Paris Trout by Pete Dexter

Wednesday, August 10, 2011

Title: Paris Trout
Author: Pete Dexter
Genre: Contemporary fiction, crime fiction
Publisher: Penguin, 1988
Source: Library
Read for: Battle of the Prizes (American), Birth Year Challenge

Paris Trout is a relatively well-to-do, respected citizen. Yes, he is prone to his eccentricities. However, his store is a busy hive of business, his wife is beautiful, and his house is large. After calling in a debt goes rather horrendously wrong, Trout is left with a charge of manslaughter and two black women with bullets in their bodies. Over the next several years, dealing with this crime and determining Trout's guilt heightens the tension in their small town and drives Paris Trout to insanity.

This is the first National Book Award book I've read, I think ever (goes to check... nope, untrue. I've read Cold Mountain). I'm a big fan of the Pulitzer Prize, but for some reason the National Book Award winners don't have the same pull for me (although I did purchase a copy of Let the Great World Spin yesterday). While this book was fantastically well written, the story did not engage me and I closed the book with a nasty taste in my mouth.

I can't deny that Pete Dexter writes with panache. He has a knack of rendering situations with shattering starkness and clarity. I could visualize the scenes as if I'd been handed a photograph, and I felt that I knew the characters well. Their eccentricities, habits, and little daily gestures were articulately realized in creative language. I also thought Dexter dealt with racial issues in an interesting way, especially as he used Rosie, the young black girl Trout shoots, as the main voice for the inequalities experienced in the small town.

The story was very ugly. This makes sense - it is about an ugly crime committed by a deranged man. However, immersing myself in that ugliness is not how I usually choose to spend my time. It was disturbingly impressive, the way Trout slowly grows in paranoia and bizarreness until he is driven to commit crimes with increasing atrocity. At the beginning of the book, it was difficult to put down because I wasn't sure how people would react and what would be done about Trout's actions. However, as the story continued, it just became a downward spiral of Trout growing more and more corrupt.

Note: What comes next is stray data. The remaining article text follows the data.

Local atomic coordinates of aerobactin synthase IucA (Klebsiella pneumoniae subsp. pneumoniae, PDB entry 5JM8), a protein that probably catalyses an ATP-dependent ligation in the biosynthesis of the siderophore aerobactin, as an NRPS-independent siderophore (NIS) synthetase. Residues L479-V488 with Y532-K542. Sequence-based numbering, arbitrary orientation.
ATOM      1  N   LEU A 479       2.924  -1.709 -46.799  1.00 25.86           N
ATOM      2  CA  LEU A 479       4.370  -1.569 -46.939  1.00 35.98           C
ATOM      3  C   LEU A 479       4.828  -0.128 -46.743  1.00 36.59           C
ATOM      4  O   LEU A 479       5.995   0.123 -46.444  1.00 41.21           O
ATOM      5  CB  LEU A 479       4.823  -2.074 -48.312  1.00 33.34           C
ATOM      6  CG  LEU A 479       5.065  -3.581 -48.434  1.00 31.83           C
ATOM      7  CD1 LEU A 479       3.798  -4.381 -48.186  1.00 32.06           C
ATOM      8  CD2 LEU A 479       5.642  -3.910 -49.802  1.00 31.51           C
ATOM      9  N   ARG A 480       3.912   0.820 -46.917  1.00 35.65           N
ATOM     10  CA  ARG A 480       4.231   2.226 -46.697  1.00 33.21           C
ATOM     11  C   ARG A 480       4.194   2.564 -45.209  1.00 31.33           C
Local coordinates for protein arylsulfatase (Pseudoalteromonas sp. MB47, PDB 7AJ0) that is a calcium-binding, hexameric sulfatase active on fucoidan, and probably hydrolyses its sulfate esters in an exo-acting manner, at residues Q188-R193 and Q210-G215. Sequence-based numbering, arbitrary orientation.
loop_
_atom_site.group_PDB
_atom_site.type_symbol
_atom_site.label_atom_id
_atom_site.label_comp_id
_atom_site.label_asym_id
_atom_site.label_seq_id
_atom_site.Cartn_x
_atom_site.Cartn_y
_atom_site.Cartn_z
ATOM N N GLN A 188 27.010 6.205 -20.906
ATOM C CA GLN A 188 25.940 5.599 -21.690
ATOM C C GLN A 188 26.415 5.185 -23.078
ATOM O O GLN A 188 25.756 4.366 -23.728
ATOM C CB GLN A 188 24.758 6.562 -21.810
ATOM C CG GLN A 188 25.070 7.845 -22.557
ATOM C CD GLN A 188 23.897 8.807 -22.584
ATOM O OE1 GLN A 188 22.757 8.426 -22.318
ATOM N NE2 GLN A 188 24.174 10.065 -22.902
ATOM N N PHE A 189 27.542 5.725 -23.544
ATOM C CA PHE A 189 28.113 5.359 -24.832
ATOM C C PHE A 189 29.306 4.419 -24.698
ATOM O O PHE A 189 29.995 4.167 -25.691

The characters were also ugly (figuratively, not literally). While Paris Trout is the true criminal, they all commit ugly acts and are changed in a negative way by Trout's trial and ensuing madness. The only two characters I could at least partially like were Hanna Trout and Carl Bonner - Hanna for her kindness to Rosie at the beginning of the book and Bonner for his birds (an element of the story I found bizarre and fascinating). While Trout is the main agent in his escalating insanity, I think all the characters help to push him to the brink.

It is difficult for me to rate this story because my enjoyment of the book and the skill with which it was executed are completely disparate. I guess I should give it a 2.5, to be right in the middle. I didn't care for it, but it does paint a stark picture in an interesting way.


Warnings: language, sexuality, violence, sexual abuse

1 comment:

  1. The National Book Award winners often push the literary envelope, and for that reason they are often less accessible or enjoyable for me. They seem definitely more gritty overall. Of course art doesn't have to be "pretty" to be good, but it makes for a better read when it is. (Maybe.)

    At least you got the candle. :-)


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